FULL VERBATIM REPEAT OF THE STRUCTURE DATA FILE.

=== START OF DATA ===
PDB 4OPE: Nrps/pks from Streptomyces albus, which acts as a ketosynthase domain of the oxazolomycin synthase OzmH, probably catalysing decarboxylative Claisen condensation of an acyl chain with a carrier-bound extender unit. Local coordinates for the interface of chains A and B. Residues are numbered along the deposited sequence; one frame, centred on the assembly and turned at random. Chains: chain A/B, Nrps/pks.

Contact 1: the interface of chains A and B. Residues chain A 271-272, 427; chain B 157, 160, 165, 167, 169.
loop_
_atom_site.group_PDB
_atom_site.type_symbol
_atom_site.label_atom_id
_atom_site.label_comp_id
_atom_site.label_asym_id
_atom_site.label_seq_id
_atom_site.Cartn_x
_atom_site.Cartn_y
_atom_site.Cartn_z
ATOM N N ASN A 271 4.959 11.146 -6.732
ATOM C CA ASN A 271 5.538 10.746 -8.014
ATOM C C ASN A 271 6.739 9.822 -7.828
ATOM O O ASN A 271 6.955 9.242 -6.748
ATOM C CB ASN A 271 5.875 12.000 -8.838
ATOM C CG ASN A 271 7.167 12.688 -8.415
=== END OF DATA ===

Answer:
PDB 4OPE: Nrps/pks from Streptomyces albus, which acts as a ketosynthase domain of the oxazolomycin synthase OzmH, probably catalysing decarboxylative Claisen condensation of an acyl chain with a carrier-bound extender unit. Local coordinates for the interface of chains A and B. Residues are numbered along the deposited sequence; one frame, centred on the assembly and turned at random. Chains: chain A/B, Nrps/pks.

Contact 1: the interface of chains A and B. Residues chain A 271-272, 427; chain B 157, 160, 165, 167, 169.
loop_
_atom_site.group_PDB
_atom_site.type_symbol
_atom_site.label_atom_id
_atom_site.label_comp_id
_atom_site.label_asym_id
_atom_site.label_seq_id
_atom_site.Cartn_x
_atom_site.Cartn_y
_atom_site.Cartn_z
ATOM N N ASN A 271 4.959 11.146 -6.732
ATOM C CA ASN A 271 5.538 10.746 -8.014
ATOM C C ASN A 271 6.739 9.822 -7.828
ATOM O O ASN A 271 6.955 9.242 -6.748
ATOM C CB ASN A 271 5.875 12.000 -8.838
ATOM C CG ASN A 271 7.167 12.688 -8.415